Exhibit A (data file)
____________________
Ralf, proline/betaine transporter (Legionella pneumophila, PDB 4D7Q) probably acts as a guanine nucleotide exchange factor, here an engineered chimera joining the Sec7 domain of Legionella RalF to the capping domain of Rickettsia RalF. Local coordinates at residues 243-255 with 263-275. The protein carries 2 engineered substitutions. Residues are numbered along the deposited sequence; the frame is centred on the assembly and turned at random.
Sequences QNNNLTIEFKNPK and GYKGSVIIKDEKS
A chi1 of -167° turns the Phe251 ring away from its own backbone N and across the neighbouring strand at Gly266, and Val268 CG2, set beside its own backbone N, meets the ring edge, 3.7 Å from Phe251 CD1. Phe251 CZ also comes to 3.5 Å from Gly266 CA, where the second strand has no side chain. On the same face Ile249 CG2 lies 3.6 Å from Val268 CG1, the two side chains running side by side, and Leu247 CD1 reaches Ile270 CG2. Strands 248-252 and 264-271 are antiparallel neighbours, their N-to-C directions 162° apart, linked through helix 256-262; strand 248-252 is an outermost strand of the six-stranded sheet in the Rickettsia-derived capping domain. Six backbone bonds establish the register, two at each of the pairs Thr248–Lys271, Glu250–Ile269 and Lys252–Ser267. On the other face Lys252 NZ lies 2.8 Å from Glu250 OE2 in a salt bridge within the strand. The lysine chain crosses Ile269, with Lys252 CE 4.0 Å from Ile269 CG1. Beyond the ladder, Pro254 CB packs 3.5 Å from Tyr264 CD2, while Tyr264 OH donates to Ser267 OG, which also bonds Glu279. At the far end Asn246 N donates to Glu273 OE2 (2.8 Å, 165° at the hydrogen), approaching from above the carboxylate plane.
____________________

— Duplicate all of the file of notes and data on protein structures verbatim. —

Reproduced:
Ralf, proline/betaine transporter (Legionella pneumophila, PDB 4D7Q) probably acts as a guanine nucleotide exchange factor, here an engineered chimera joining the Sec7 domain of Legionella RalF to the capping domain of Rickettsia RalF. Local coordinates at residues 243-255 with 263-275. The protein carries 2 engineered substitutions. Residues are numbered along the deposited sequence; the frame is centred on the assembly and turned at random.
Sequences QNNNLTIEFKNPK and GYKGSVIIKDEKS
A chi1 of -167° turns the Phe251 ring away from its own backbone N and across the neighbouring strand at Gly266, and Val268 CG2, set beside its own backbone N, meets the ring edge, 3.7 Å from Phe251 CD1. Phe251 CZ also comes to 3.5 Å from Gly266 CA, where the second strand has no side chain. On the same face Ile249 CG2 lies 3.6 Å from Val268 CG1, the two side chains running side by side, and Leu247 CD1 reaches Ile270 CG2. Strands 248-252 and 264-271 are antiparallel neighbours, their N-to-C directions 162° apart, linked through helix 256-262; strand 248-252 is an outermost strand of the six-stranded sheet in the Rickettsia-derived capping domain. Six backbone bonds establish the register, two at each of the pairs Thr248–Lys271, Glu250–Ile269 and Lys252–Ser267. On the other face Lys252 NZ lies 2.8 Å from Glu250 OE2 in a salt bridge within the strand. The lysine chain crosses Ile269, with Lys252 CE 4.0 Å from Ile269 CG1. Beyond the ladder, Pro254 CB packs 3.5 Å from Tyr264 CD2, while Tyr264 OH donates to Ser267 OG, which also bonds Glu279. At the far end Asn246 N donates to Glu273 OE2 (2.8 Å, 165° at the hydrogen), approaching from above the carboxylate plane.